I did my Bachelor's and Master's in St. Petersburg State University in Russia, where I spent many white nights learning staff about experimental and computational linguistics and phonetics. After the university I worked for four years in the field of speech technologies, feeling the vibe of applied science. These four years finally shaped my understanding that opportunity to apply your knowledge to a real world means a lot to me, bridging the gap between pure theoretical questions and real life and its problems. And I decided to start my PhD.
My project faces the challenge of recognising pathology from speech and voice. It takes into account production and perception sides of the speech analysis, looking not only into the speech signal itself, but also at the way medical experts recognise pathological speech. We endeavour to determine the cues to which they are sensitive when they recognise Parkinson's disease, and the extent to which those cues are dialect- or language-dependent. In addressing this issue, we will also identify which factors (including severity, gender, age, and language) influence the production and perception of such cues.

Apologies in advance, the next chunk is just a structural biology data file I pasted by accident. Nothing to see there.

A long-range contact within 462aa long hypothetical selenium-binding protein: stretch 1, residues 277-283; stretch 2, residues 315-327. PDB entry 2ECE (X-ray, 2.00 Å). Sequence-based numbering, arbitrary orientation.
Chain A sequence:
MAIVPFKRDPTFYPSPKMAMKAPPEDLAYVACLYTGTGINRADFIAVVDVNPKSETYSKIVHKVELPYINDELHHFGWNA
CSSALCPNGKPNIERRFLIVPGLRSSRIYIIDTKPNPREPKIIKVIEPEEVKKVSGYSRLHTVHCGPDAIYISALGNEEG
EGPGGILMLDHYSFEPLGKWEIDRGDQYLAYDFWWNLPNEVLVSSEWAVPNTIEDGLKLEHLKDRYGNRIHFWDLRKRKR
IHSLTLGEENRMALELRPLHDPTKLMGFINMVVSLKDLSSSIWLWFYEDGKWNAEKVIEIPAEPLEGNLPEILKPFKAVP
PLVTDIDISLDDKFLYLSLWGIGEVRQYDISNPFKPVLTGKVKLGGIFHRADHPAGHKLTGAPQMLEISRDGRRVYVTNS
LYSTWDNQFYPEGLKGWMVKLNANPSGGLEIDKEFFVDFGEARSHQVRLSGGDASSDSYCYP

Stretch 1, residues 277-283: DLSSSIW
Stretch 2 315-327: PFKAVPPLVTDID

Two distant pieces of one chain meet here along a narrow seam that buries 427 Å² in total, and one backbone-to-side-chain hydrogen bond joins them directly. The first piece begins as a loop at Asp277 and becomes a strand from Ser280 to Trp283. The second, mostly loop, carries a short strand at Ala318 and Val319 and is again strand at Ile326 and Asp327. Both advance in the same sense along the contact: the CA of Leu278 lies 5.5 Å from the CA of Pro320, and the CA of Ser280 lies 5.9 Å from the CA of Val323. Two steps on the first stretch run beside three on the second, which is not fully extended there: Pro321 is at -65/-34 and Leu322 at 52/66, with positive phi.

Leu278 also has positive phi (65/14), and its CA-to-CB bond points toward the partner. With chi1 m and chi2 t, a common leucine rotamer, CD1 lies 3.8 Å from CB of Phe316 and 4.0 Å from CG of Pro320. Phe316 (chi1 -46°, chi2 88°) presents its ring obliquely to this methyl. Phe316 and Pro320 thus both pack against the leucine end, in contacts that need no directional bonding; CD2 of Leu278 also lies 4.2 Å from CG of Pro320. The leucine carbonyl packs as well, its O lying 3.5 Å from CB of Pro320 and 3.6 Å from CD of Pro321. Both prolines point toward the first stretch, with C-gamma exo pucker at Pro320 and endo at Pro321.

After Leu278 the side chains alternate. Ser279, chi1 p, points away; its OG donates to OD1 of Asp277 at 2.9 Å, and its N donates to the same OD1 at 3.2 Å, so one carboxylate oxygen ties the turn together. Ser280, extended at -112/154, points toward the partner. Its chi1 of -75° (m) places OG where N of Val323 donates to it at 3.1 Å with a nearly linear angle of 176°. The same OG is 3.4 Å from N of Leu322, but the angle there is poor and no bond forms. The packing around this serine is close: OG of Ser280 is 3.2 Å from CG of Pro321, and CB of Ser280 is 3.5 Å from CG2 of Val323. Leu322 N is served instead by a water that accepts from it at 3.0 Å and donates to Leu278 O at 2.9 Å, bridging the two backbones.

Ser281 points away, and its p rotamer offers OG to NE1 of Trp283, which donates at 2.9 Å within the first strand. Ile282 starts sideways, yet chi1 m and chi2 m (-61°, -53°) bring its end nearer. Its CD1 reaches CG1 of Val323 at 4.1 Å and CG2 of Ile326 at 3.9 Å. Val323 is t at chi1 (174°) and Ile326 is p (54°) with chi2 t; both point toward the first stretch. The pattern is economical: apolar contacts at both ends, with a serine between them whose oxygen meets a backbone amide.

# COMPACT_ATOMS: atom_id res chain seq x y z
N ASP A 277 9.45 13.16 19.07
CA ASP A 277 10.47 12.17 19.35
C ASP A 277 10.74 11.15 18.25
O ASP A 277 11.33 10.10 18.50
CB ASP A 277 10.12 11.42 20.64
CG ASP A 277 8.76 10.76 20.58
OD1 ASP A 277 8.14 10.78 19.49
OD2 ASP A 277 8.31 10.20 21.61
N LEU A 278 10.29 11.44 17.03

With the opportunities of making my research inter- and transdisciplinary, I couldn't be more happy with Campus Fryslân that allowed me to shape my research the way I wanted. Campus Fryslân is a Faculty in formation, it might be small now, but it grows into a unique academic environment right before our eyes. It is situated in Leeuwarden, a small and truly historical city, where many interesting places, events, cosy "nook-ish" cafes and bars are hiding in the peaceful streets of the city.
|Last modified:||19 December 2018 07.02 a.m.|